Study Reveals Cost of Fragmented Families to Taxpayers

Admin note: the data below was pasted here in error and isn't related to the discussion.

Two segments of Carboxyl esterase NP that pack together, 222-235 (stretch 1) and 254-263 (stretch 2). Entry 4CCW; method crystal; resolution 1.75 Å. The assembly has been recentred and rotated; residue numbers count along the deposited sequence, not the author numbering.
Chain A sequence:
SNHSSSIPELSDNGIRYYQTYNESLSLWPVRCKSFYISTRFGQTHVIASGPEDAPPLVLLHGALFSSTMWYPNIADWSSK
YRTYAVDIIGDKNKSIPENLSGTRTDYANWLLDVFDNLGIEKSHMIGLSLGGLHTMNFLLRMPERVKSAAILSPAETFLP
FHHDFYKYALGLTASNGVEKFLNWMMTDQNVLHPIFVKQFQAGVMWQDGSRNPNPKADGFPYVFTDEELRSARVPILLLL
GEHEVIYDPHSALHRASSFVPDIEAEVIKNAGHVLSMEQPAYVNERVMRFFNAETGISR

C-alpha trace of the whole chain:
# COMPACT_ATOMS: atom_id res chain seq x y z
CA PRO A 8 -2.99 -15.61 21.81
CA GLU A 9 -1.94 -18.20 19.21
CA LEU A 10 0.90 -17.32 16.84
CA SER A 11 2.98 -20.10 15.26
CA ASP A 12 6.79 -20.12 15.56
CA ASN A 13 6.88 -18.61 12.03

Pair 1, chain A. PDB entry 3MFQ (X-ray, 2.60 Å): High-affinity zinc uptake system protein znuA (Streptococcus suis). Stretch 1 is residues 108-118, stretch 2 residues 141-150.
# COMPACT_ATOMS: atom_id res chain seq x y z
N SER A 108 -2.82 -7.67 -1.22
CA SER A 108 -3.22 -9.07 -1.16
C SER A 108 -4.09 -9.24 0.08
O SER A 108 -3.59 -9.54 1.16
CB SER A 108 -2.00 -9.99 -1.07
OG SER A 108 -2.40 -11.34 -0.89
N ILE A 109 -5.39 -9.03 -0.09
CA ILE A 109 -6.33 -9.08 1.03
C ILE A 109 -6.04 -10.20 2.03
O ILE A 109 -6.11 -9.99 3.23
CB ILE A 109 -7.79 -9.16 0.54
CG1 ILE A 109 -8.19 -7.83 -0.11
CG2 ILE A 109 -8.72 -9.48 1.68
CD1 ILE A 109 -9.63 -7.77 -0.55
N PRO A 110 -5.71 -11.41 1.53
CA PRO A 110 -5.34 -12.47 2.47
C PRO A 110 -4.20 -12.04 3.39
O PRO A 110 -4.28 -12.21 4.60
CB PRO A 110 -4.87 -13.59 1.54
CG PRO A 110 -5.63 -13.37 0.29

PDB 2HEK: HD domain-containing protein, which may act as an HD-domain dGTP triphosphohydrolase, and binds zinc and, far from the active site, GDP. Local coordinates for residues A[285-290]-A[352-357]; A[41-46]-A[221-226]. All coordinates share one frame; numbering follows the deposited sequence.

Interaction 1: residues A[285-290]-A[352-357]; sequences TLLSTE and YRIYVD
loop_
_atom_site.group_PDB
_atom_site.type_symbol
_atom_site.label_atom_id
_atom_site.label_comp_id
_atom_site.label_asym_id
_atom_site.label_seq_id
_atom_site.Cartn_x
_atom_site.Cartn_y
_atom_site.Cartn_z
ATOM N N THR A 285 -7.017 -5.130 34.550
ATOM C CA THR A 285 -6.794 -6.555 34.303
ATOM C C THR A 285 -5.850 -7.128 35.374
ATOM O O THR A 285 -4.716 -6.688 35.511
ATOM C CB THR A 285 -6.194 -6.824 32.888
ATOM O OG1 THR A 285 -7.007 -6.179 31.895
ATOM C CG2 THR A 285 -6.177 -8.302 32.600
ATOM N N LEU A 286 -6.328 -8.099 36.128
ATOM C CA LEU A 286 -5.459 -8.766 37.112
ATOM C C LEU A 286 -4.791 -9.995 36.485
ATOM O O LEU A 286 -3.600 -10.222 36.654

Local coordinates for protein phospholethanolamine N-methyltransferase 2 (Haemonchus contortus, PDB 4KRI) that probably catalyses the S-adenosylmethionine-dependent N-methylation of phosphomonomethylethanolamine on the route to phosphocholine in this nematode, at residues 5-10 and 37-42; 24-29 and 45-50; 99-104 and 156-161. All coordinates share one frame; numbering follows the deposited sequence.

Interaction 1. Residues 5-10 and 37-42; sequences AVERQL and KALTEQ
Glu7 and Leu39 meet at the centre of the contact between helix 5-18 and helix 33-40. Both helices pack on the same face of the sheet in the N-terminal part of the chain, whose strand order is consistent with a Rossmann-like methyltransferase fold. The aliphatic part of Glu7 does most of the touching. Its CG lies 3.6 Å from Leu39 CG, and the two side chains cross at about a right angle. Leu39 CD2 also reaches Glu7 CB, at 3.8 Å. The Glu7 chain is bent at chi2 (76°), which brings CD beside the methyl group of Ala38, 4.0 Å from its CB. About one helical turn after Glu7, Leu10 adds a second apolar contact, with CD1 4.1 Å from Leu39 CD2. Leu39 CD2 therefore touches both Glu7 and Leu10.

Siloam Springs, Ark. (April 16, 2008) — A groundbreaking research report released April 15 has quantified the actual cost to taxpayers that can be associated with family fragmentation. The study shows that taxpayers across the nation pay a minimum of $112 billion annually due to costs for anti-poverty, criminal justice and education programs and due to reduced taxes paid by individuals whose productivity has been negatively affected by familial instability. The study, which outlines the economic impact for each state, shows how divorce and other destabilizing factors in a family affect Arkansas taxpayers. “We can no longer say that what happens in my neighbor’s house is not my business and does not affect me or my family or my community,” said Gary J. Oliver, Ph.D., Executive Director of The Center for Relationship Enrichment at John Brown University. “When marriages and families suffer, our community suffers.” In Arkansas, the cost of family fragmentation passed on to taxpayers is $471 million, creating an 11.3% state and local tax burden. The $471 million includes $109 million in foregone tax revenue, $249 million to the justice system, $4 million for Temporary Assistance to Needy Families, $86 million in Medicaid, and $16 million for Child Welfare. “It is easy for communities to focus on the symptoms of poverty, crime, poor health and poor education,” said Oliver. “But in order to really have an impact on these problems, we need to address the heart of the matter, and that is what is happening in today’s marriages and families.” Since its inception 10 years ago, The Center for Relationship Enrichment has encouraged individuals, local agencies, government, businesses, places of worship and schools to think proactively in order to build healthy marriages and strong families. The CRE recently finished the first year of a five-year, $2.7 million federal grant from the U.S. Department of Health and Human Services' Administration for Children and Families, to support research and development of healthy marriages in Northwest Arkansas. Thanks to the grant, NWA Healthy Marriages has been established as a community service of the Center for Relationship Enrichment. The mission of NWA Healthy Marriages is to prepare unmarried couples for successful healthy marriages and to strengthen existing marriages. “It is imperative that we as a community come together to work to build strong marriages and families in our own homes, neighborhoods, places of worship and in the workplace,” said Greg Smalley, Psy.D., Program Director of NWA Healthy Marriages, an initiative of CRE. NWA Healthy Marriages will offer the “I Choose Us: Growing a Passionate Marriage” seminar Friday, April 18, 7-10 p.m. and Saturday, April 19, 8:30 a.m.-1 p.m. The event will be held at John Q. Hammons Convention Center at the Embassy Suites, 3303 Pinnacle Hills Parkway, in Rogers. The workshop is free, but reservations are required. For more information or to register go to www.nwamarriages.com. In addition to its work in the community through NWA Healthy Marriages, CRE has developed initiatives to help colleges and universities assess students’ relational health and guide students in developing healthy relationships. “It is easier to tackle family fragmentation on the front end by encouraging university students and singles through information on how to form stable, long lasting relationships and to provide engaged and married couples with healthy relationship skills, said Smalley” The Center for Relationship Enrichment at John Brown University was founded in 1998. The Center’s mission is to educate, equip and enrich people in developing healthy relationships, marriages, and families through consulting, education, enrichment, resources, research and assessment. The CRE offers marriage preparation, marriage enrichment, and relationships skills services to all of Northwest Arkansas.